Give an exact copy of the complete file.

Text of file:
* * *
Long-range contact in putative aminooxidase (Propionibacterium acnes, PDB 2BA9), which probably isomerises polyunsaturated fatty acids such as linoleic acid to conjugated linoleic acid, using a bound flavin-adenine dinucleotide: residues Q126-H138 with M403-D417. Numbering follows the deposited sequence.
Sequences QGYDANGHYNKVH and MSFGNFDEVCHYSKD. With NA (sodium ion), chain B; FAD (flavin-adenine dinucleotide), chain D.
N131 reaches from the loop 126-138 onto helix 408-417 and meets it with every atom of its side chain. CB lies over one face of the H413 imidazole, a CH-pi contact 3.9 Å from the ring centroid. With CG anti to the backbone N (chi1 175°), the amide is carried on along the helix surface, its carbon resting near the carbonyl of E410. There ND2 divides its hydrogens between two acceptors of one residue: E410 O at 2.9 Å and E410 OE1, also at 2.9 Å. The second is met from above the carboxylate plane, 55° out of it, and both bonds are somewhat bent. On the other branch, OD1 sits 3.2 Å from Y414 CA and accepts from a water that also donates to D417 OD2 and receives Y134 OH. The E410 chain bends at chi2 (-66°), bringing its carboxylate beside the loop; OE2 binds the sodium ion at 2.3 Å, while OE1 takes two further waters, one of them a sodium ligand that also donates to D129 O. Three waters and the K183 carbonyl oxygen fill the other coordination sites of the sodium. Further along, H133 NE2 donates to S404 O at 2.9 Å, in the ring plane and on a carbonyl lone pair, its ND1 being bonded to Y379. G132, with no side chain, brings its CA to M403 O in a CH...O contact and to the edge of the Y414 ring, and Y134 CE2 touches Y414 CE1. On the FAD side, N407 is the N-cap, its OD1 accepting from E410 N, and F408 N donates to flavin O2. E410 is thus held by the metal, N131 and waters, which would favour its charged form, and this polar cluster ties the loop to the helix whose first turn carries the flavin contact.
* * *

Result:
Long-range contact in putative aminooxidase (Propionibacterium acnes, PDB 2BA9), which probably isomerises polyunsaturated fatty acids such as linoleic acid to conjugated linoleic acid, using a bound flavin-adenine dinucleotide: residues Q126-H138 with M403-D417. Numbering follows the deposited sequence.
Sequences QGYDANGHYNKVH and MSFGNFDEVCHYSKD. With NA (sodium ion), chain B; FAD (flavin-adenine dinucleotide), chain D.
N131 reaches from the loop 126-138 onto helix 408-417 and meets it with every atom of its side chain. CB lies over one face of the H413 imidazole, a CH-pi contact 3.9 Å from the ring centroid. With CG anti to the backbone N (chi1 175°), the amide is carried on along the helix surface, its carbon resting near the carbonyl of E410. There ND2 divides its hydrogens between two acceptors of one residue: E410 O at 2.9 Å and E410 OE1, also at 2.9 Å. The second is met from above the carboxylate plane, 55° out of it, and both bonds are somewhat bent. On the other branch, OD1 sits 3.2 Å from Y414 CA and accepts from a water that also donates to D417 OD2 and receives Y134 OH. The E410 chain bends at chi2 (-66°), bringing its carboxylate beside the loop; OE2 binds the sodium ion at 2.3 Å, while OE1 takes two further waters, one of them a sodium ligand that also donates to D129 O. Three waters and the K183 carbonyl oxygen fill the other coordination sites of the sodium. Further along, H133 NE2 donates to S404 O at 2.9 Å, in the ring plane and on a carbonyl lone pair, its ND1 being bonded to Y379. G132, with no side chain, brings its CA to M403 O in a CH...O contact and to the edge of the Y414 ring, and Y134 CE2 touches Y414 CE1. On the FAD side, N407 is the N-cap, its OD1 accepting from E410 N, and F408 N donates to flavin O2. E410 is thus held by the metal, N131 and waters, which would favour its charged form, and this polar cluster ties the loop to the helix whose first turn carries the flavin contact.